In the outfield, everyone has their eye on Bryce Harper. Harper has been the backbone of the Washington Nationals since he stepped foot on the scene hitting a solid .279 with 184 home runs in his career. [3] The number one overall draft pick in 2010 is finally a free agent and can possibly be the first player to achieve the $400 million-dollar contract. Despite his 2019 first-half slump, Harper seemed to have pulled himself together after an electric Home Run Derby victory in Washington this past season. The Yankees, Phillies, and Nationals all have interest in bringing on Harper, but pursuing a contract as large as his will be no easy task for any team.

Outside of free agency, there is a strong class of young stars that will become eligible for first-year arbitration in January. Some notable first years include: Corey Seager (LAD;SS), Javier Baez (CHC;2B/SS), Francisco Lindor (CLE;SS), and Aaron Nola (PHI;P) to name a few. These players, along with their agents, will complete their player filings under Article VI, Section E, Part 10 (a) & (b) of the CBA by January 12th. [4] The respective teams will then file their numbers on January 16th. [5] Afterwards, the two parties will have until February 1st to negotiate and avoid arbitration. [6] If no agreement is met, a three-person arbitration panel will hold hearings to settle the issue. Although actual arbitration hearings are becoming less common, it would not be surprising to see several first-year players end up in front of the panel, especially considering the talent in this class.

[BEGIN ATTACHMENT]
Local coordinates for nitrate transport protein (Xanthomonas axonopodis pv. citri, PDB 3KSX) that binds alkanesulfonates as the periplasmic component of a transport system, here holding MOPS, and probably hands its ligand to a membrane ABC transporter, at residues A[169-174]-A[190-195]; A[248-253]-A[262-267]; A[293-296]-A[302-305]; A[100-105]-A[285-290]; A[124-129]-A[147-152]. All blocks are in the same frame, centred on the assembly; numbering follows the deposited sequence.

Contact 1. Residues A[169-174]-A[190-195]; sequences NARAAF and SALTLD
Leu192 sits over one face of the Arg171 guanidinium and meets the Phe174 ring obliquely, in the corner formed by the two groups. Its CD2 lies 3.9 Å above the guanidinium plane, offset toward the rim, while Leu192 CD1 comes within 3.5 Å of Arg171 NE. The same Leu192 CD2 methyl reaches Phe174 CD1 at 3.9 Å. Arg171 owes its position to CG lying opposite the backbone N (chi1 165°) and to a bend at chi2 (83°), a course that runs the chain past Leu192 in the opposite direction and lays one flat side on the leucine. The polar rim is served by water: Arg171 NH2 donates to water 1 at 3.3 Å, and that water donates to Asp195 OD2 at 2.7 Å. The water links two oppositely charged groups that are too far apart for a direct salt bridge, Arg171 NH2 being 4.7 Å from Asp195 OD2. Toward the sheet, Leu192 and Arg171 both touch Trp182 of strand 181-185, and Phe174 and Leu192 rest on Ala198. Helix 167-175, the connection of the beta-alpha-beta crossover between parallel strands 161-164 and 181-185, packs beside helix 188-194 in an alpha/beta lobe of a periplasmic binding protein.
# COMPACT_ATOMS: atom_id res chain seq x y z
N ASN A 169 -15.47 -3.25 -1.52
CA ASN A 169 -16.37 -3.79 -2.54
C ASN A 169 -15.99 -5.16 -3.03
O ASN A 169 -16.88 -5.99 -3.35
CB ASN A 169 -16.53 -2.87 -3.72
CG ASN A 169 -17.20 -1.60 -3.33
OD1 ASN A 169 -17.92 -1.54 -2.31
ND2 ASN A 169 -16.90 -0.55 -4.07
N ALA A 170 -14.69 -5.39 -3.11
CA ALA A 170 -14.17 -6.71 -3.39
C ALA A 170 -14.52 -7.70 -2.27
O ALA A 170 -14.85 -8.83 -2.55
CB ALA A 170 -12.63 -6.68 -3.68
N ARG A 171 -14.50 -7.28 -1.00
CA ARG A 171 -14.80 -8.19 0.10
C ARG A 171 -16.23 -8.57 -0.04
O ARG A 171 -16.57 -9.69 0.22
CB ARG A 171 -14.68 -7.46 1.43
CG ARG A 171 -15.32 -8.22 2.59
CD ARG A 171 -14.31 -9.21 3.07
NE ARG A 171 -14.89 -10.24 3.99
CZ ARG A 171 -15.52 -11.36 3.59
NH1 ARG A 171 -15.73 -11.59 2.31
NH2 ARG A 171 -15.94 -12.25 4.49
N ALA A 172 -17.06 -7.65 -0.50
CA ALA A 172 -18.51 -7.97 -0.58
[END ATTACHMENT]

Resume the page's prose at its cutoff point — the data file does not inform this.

This off-season alone, the Chicago Cubs have four players who are arbitration eligible for the first time (Baez, Schwarber, Montogmery, and Edwards). While the Cubs seem to have a more complete roster right now, it will still be interesting to see how they handle negotiating all of their arbitration cases and attempt to remain under the MLB luxury tax. I would not be shocked to see one, if not more, Cubs players in a hearing come February.

The Yankees also have their hands full. Luis Severino, Greg Bird, and Ronald Torreyes will all be entering first-year arbitration in 2019. The Yankees face a major financial burden. They face several veteran arbitrations this year, several highly-touted free agents to potentially re-sign, and they are pursuing outside free agents, like Bryce Harper. With a hefty amount of salaries to pay in 2019, it wouldn’t be out of the ordinary for the Yankees to be stubborn in their player filings, which could lead to some interesting panel hearings on their end too.

As you can tell, we have a lot going on this off-season. Three years ago, we expected this to be a wild year for free agency and arbitration. Injuries, disappointing on-field performances, and other mishaps have calmed down the hype, but I still believe that we should expect several eye-popping contracts and a decent amount of arbitration hearings this year. Make your predictions now, because the storm is coming soon.

[1]: Gonzalez, Alden. “Clayton Kershaw: New deal gives me chance to prove people wrong.”, 3 Nov. 2018,

[2]: Karraker, Patrick. “Previewing the 2018-2019 MLB Free Agent Class.” MLB Daily Dish, MLB Daily Dish, 7 Sept. 2018,

[3]: Id.

[4]: Sievert, Justin. “Breaking down the MLB Salary Arbitration Process.” Sporting News, 13 Jan. 2018,

[5]: Id.

[6]: Id.